to provide you with a more complete answer, would this suffice as one?
Subject: Re: Origin of the term "black-box"
Answered By: justaskscott-ga on 26 Nov 2002 22:02 PST
Rated:4 out of 5 stars
Hi wonderer-ga,

It appears that the post in rec.aviation.piloting is close to the
truth -- you would only need to substitute "radar" for "radio".

I do not have access to the online subscription version of the Oxford
English Dictionary, but two people who appear to have access explain
that "black box" was 1940s Royal Air Force slang for an "instrument
that enables bomb-aimer to see through clouds or in the dark", i.e., a
type of radar.  Shortly after the war, the term took on a wider
meaning covering other electronic equipment, and by 1956 one author
was referring to a general "black box theory".

"Worspy on 'black box'", post by Steve Dyson
MINT*/TIM Past E-Mail Transmissions, Volume 8 / Number 52 (September
24, 2001)
Management of Innovation and New Technology (MINT) Research Centre
[Michael G. DeGroote School of Business, McMaster University]

"re: Black boxes", post by Zardoz (16/09/2001 11:04:18)
Dr Karl's Self Service Science
The Lab [Australian Broadcasting Corporation]

A page on RAF slang confirms that "black box" meant "instrument that
enables bomb aimer to see through clouds or in the dark".

"Code Names & RAF vocabulary" (Editor: Frank Haslam) (last updated: 17
Apr 2002)
207 Squadron Royal Air Force Association

For more on this origin, see the following page (which has the heading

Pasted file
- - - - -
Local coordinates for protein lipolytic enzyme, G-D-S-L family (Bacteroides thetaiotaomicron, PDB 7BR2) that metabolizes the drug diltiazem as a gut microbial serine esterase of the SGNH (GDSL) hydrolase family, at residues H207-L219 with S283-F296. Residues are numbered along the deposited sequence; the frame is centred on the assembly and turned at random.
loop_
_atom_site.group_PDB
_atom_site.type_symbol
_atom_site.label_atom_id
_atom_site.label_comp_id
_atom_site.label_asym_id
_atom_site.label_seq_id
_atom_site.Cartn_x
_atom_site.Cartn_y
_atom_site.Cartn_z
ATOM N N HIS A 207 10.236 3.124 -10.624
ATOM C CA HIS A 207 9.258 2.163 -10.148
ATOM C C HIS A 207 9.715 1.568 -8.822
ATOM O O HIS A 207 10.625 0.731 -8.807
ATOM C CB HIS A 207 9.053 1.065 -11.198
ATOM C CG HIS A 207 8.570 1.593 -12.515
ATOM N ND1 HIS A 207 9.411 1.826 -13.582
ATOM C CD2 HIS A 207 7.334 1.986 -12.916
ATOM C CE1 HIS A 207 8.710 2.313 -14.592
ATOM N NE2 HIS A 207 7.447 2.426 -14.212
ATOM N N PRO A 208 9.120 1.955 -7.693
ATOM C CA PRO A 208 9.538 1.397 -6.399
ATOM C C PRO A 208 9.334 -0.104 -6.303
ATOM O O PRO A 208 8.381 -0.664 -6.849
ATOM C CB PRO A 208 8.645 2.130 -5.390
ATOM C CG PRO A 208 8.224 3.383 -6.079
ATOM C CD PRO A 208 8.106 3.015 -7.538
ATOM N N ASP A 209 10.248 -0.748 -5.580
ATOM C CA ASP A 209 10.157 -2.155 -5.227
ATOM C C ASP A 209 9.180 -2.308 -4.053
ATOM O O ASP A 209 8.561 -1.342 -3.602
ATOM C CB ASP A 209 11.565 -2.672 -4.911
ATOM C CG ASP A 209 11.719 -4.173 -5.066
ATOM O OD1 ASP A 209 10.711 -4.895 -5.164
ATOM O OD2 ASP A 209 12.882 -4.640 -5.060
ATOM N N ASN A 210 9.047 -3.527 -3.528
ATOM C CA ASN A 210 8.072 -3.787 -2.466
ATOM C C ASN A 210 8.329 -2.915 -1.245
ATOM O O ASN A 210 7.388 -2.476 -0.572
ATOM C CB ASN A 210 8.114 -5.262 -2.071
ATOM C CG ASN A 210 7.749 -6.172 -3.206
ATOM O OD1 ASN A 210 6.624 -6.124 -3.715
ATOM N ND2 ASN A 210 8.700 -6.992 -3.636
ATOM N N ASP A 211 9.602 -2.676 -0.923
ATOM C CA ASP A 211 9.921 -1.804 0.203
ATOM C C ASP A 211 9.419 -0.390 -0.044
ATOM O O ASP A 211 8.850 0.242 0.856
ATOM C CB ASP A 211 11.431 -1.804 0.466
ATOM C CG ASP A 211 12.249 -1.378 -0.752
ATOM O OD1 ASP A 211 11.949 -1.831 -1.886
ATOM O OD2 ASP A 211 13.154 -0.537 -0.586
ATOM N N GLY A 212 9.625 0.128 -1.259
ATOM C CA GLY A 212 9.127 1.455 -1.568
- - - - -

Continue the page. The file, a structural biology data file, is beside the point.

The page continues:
"blackbox", perhaps lowering its reliability):

"Etymologies & Word Origins: Letter B: Blackbox"
Wilton's Word & Phrase Origins

One RAF fighter pilot is quoted as saying that the radar instruments
seemed like "black magic".  Moreover, early radar technology was
transported across the Atlantic in a black box.  Whether these
anecdotes have anything to do with the term is uncertain, although one
may speculate.

"[1.0] The Invention Of Radar" (01 jun 00) [see section 1.5. and 1.6]
Greg Goebel / In The Public Domain

I will mention another theory for the origin of "black box" which
comes from a good source, but for which I have not found support. 
According to the theory, a WWII-era predecessor to the "black box" --
the air position indicator -- was considered "as valuable as 'black

"Black Box Science", by Amanda Onion (Nov. 14, 2001)

Another view, written in connection with "Darwin's Black Box", is that
the term grew out of the efforts of scientists to expose medical
hoaxes.  A quack doctor might offer to cure whatever ails you by
hooking you up to a mysterious black machine with all sorts of dials
and switches on the cover, but nothing inside."  Likewise, I have not
found support for this view, but I offer it for what it might be

"Intelligent Design", by Phillip E. Johnson (Chapter 5 of "Defeating
Darwinism by Opening Minds", Johnson, PE. 1997, InterVarsity Press,
Downers Grove, Illinois) [see under heading "Opening the Black Boxes
of Biology"]
The Neo-Noetics Page

As for your lower priority question, I have found an answer in Popular

"When plans for the first cockpit voice recorder were unveiled in
1954, all aircraft electronics were housed in black rectangular boxes
of standard size and shape.  The recorders were simply installed in
tougher versions of those boxes.  In 1957, the U.S. Civil Aeronautics
Administration, which later became the FAA, mandated that all planes
heavier than 20,000 pounds carry these protected flight recorders. 
Eight years later, the agency decided it would be useful to paint the
'black boxes' bright red or orange so they would be more easily
spotted in wreckage.  In 1965, almost every airline in the world
switched to orange recorder boxes, but by then the term 'black box'
had taken hold."